The banking sector has largely been slow to join the post-covid recovery, and that’s understandable. Banks represent the rawest of raw exposure to an economy that was staggered by a pandemic, and is still trying to find its feet in the political turmoil leading up to an election. If and when borrowers stop making payments, the lenders are the ones exposed, so it’s a risk-on trade as a sector, and it objectively isn’t a type of risk that the market has an appetite for right now.
Technology names, software, healthcare, telco… these are the sectors of action in the covid-era casino. Banks are low-growth bores. And, as they continue to lag just out of the updraft of this epic stock-picker’s market, the dividend yield is starting to look juicy.
“If you want to make money,” the saying goes, “go into the money business.” Modern banking comes in various different styles and colors, all variations on a core theme: pay interest on deposits, charge more interest on loans.
Modern banks draw other revenue from card services and securities brokerage fees, but the basic model has proven to be an effective means of gathering wealth and fostering broad economic liquidity since it was invented. The wealth is generated so effortlessly that it’s been making people jealous since as far back as that one time Jesus booted them out of the temple.
The advent of securitization allows savers to get in on the banking grift a few tiers down from the central bank epicenter and, as beat-up bank stocks continue to under-perform the market while their revenue and dividends remain largely unchanged, we’re eyeing up those fat yields and wondering if this might be as good a time as any.
“The business of America is businesses.”Calvin Coolidge
Since the American economy and the world economy both run on debt, the vested interests of powerful institutions and the economy itself revolve around lenders and borrowers continuing their cycle uninterrupted.
So far, the intervention of central banks has prevented mass defaults and, ultimately, that’s something banking investors have come to count on as a downside hedge. Instead of the crude, ham-fisted purchases of underwater securitized debt products for which the market dried up overnight that we saw in 2008, central banks made crude, ham fisted purchases of debt that threatened to go toxic before it had a chance to and, so far, the confidence that intervention it brought on has held.
The defensive measure of backstopping corporate debt was complimented, in the United States, by a stimulus-based offense, executed through the facilities of the nation’s commercial lenders. Forgivable PPP loans were dealt through the banks at their own discretion, because who would know better than them which of their clients is the most in need of a forgivable loan? With an institutional latitude that practically makes them part of the system itself, it’s increasingly difficult for a bank to screw it all up (though it’s foolish to put it past them completely).
Much like the bond ETFs we were scoping at the onset of the lockdown, evaluating bank stocks themselves starts with an evaluation of their exposure to toxic assets: borrowers that might not be able to service the loan or pay the principle, because the pandemic economy has caused whatever business, income or home equity the loan was staked against to no longer exist.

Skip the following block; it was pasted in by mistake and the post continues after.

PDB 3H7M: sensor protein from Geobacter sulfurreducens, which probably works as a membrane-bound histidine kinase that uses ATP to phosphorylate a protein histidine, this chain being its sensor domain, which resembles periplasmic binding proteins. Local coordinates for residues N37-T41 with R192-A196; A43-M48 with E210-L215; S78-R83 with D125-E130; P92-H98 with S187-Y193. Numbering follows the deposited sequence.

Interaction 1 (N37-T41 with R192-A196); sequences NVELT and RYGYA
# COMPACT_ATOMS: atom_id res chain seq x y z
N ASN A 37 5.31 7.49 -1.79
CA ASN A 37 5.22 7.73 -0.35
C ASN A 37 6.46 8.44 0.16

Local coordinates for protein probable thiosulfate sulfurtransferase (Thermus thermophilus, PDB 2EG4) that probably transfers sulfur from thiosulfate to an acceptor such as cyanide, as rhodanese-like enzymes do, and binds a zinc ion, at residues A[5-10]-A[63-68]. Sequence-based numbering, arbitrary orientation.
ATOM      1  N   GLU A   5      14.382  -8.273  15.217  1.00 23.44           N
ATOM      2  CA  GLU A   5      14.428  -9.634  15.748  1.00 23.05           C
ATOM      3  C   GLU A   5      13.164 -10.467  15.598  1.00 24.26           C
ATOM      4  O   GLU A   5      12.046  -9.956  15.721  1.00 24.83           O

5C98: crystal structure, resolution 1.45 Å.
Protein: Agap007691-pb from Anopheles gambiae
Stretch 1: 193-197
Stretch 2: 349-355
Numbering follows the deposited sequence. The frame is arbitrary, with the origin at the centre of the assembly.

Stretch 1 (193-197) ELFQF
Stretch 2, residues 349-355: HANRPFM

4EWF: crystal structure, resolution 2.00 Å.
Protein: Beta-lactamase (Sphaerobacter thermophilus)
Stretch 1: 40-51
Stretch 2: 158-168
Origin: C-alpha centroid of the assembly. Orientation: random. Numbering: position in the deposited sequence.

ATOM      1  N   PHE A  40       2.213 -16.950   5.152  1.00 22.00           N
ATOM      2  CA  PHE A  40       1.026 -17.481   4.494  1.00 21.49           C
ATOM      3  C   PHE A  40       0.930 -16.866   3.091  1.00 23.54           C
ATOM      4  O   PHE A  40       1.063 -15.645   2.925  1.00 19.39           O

Unlike the bond ETFs, the banks don’t publish an itemized list of the financial instruments they’re exposed to, but they do give a basic profile of the type of lending they do, enough for a stock picker to ballpark a risk profile. Since the last time investors started to get jittery about the actual value of all this paper and threaten to collapse the whole damned economy, US Congress decided to force US Banks to publish a metric that gives investors an idea of the class proportions of security classes the balance sheet is made of.
The Capital Ratio or Capital Adequacy Ratio is kind of like the nutrition label on food. It can be found in the 10K next to a warning about how it’s no good as an absolute measure of the company’s balance sheet risk. Capital ratios are basically the read out from a stress test, and it’s worth paying attention to, because if a bank comes out of it deemed “under-capitalized,” or “significantly under-capitalized,” as per the FDIC, they’re not likely to fix (or have it fixed for them) in a way that protects the shareholders.
The Dive took a look at bank stocks that have been beat up, and picked a few with big divvies that look likely to stick around for a while based on implied downside protection, and are pleased to pass them along with a reminder that blogs are no place to go for financial advice. Stay tuned.
Information for this briefing was found via Sedar and the companies mentioned. The author has no securities or affiliations related to this organization. Not a recommendation to buy or sell. Always do additional research and consult a professional before purchasing a security. The author holds no licenses.